John H. Dromey was born in northeast Missouri. He’s had a byline (for brief, humorous items) in over one-hundred different newspapers and magazines. Once upon a time he had light verse published in Grit, Hoofs and Horns, Light, the Wall Street Journal, and elsewhere. His cartoons have appeared in Bowhunter and Farm Antiques News (no longer published).

WORDS SPOKEN BY SPOKANE GARRY
AT THE DEDICATION OF HIS MONUMENT
SPOKANE, WA August 25, 2011

Proud am I that you
Children of my children
Stand here today honoring
Our stiff necked resolution
To fancy dance and wail to pounding drums
Carry our feathers and totems
Against the white fangs of Mickey Mouse and Barbie.
You have not forgotten bones of our ancestors
Line trails from the northwest.
Buffalo soldiers following yellow haired men with shoulder straps
Hanged a few of our braves
Who died like warriors – slaughtered our horses
These slaps were nothing
To crude tribes of peasants fiercely fleeing
Dandy dukes and counts and princes
To ravage and reshape our mother
Dam up her rivers withhold the red ocean fish
And turn the canyon where I died into 18 smooth grassy stretches for a German farmer’s son
To chase a hard white rubber ball
In a put put cart
Smiling whiskey on his breath.
May this construct of basalt pillars and metal work magic medicine
Reserve our dry ground
Cold swift rivers so we may
Breath cool mountain air
Over tongues speaking Salish words that
Ancestors entrusted to us.

Tyson West is a traditional western poet whose aesthetic continually shape shifts.  He watches the Northwest with veiled and hooded lynx eyes, broods among the conifers and quarrels with Coyote. He has a degree in history, but writes a variety of poetry styles, and has written a series of poems around Spokane Garry who is our local magical Indian.  One of Tyson’s Western poems was published in Spoke Magazine called “Floorshow”, which is based on a picture of a 1922 floorshow in the Davenport Hotel which photo you can find on line. He lives in the middle of Eastern Washington, which is definitely cowboy country.  There are two Washingtons, Eastern and Western, and they are as different as a Mocah Mint Latte with organic goats milk and black boiled coffee at a chuck wagon fire.

Cowboy Poetry Press was given a great opportunity to review Rodney Nelson, METACOWBOY poems, our first book review for June 2012 year, and I’m certainly glad to share…

‘Rodney Nelson confesses a separation from poetry until 2000, writing and publishing fiction; when he returns ‘The cowboy and the Deadwood gambler and the Tombstone gunslinger are legendary,” he says. “The working cowboy lives on, but so does the metacowboy, without lariat or gun or poker deck and wearing strange boots.”… Rodney Nelson is a traveler and hiker on his native Great Plains and throughout the west…’ (Taken from the back jacket)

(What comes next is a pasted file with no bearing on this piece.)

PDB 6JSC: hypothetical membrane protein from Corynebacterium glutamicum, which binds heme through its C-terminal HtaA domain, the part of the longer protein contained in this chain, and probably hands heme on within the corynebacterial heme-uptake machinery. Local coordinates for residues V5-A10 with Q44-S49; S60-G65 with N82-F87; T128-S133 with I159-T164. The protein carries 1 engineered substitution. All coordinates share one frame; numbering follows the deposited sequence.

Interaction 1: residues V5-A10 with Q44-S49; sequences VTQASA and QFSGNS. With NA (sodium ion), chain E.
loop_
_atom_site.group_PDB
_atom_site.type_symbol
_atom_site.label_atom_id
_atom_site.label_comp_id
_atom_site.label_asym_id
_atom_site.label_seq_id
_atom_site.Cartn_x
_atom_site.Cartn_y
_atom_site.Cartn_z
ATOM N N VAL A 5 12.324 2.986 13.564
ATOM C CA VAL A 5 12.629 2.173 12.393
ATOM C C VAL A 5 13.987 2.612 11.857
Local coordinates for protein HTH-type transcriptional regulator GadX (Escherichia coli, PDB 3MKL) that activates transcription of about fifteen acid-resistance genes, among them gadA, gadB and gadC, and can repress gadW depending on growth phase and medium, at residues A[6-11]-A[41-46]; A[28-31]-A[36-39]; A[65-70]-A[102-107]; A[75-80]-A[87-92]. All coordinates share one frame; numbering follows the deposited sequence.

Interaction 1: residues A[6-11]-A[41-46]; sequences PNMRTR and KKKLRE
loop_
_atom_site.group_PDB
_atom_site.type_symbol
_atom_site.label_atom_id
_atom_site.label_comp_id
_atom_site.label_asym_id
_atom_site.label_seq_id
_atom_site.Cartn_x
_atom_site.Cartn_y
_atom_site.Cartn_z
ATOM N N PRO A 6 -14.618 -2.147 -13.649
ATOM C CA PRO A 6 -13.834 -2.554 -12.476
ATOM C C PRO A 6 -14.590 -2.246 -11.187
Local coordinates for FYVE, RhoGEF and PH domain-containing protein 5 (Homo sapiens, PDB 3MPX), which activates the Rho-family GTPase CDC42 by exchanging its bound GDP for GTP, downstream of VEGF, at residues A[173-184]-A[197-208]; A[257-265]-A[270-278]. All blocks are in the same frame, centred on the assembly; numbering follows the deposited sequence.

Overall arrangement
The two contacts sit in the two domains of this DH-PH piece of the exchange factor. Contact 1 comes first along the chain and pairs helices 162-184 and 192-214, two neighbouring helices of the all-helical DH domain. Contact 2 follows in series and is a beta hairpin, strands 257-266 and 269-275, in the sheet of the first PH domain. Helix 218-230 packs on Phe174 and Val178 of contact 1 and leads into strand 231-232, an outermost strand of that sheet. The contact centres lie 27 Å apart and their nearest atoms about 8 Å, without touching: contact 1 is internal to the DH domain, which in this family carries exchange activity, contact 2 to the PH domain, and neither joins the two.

I had not heard the term ‘metacowboy’ until I laid eyes on this book. It is a great title and opportunity for me personally as the editor to get a glimpse into a modern day cowboy’s boots. Maybe hiking boots in Rodney’s case. Only beginning the cowboy poet genre recently, I confess my own hunger for modern artistic views on old western life and hardship. Indeed Nelson has given me just what I wanted.

His voice and fantastic use of language throughout the pages are alone enough to draw you in.

In Rest Stop Big Horn Country– without reprinting the  whole I can attest, you are tourist driving along and taking in monuments and sites, we’ve all done it; then the cavalry appears, and help you really experience the long weary drive.

His movements in word and throughout line have you right beside, and ready…yet onto another page, and you are moved just as easily by another. Rodneys modern verse; it will swing you, reminding, life is not so far off from our past, just easier to swallow as we get older.

Another site (Dry Crik Review) uses this poem below to show us how he uses pauses and last words- expressing the poets feeling of loss which ends with humor, but I like the sadness which clearly sets the tone, and pulls you in…

Yuma Hat

When I lived in smoke heat on the Clearwater of
Idaho I knew that the river would exhale
into my late evening rooms if I opened them
but now I am in the dog days on the Red of
North Dakota and the water will be hot as
afternoon all night
            why do I walk out along
the bike and in-line skating path when I could have
oak shade...

I admit a dislike for overtly ostentatious reviews, and shouldn’t have to use fancy words to persuade you to venture into longing- into Rodney”s Montana and Wyoming and other plains. His portrayal of the Badlands and as I said earlier, his use of language gives us a glimpse into the roughness of the old and new west in sound and scenery, making much of his poetry authentically cowboy.  It has shown me paths he himself has taken. I want to visit these places, and write my own history now.

He is truly a kindred cowboy on a metahorse, and  into sunset we shall ride.

EAS

METACOWBOY: poems. By Rodney Nelson. (2011. The Moon Publishing and Printing The Moon) 34 pp. $14

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